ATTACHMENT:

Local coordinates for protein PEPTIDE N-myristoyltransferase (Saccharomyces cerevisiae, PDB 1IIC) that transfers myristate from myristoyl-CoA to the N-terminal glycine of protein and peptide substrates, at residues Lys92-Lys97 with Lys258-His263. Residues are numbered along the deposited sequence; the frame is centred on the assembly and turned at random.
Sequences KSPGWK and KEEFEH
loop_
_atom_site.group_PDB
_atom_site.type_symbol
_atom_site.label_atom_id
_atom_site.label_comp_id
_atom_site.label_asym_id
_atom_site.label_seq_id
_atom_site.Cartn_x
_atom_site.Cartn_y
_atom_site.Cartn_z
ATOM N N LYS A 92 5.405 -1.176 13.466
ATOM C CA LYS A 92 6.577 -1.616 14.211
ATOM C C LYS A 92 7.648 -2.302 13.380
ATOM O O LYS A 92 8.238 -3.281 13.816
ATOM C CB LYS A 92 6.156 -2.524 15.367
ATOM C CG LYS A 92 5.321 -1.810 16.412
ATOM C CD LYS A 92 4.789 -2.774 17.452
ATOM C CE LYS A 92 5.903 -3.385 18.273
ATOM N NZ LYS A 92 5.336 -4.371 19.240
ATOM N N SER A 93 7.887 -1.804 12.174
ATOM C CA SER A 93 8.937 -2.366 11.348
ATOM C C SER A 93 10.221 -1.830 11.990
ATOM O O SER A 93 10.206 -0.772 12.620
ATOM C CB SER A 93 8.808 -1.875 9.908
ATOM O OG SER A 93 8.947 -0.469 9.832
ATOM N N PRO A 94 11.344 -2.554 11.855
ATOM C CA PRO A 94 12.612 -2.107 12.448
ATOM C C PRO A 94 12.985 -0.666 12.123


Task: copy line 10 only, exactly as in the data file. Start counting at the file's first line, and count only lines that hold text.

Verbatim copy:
_atom_site.Cartn_x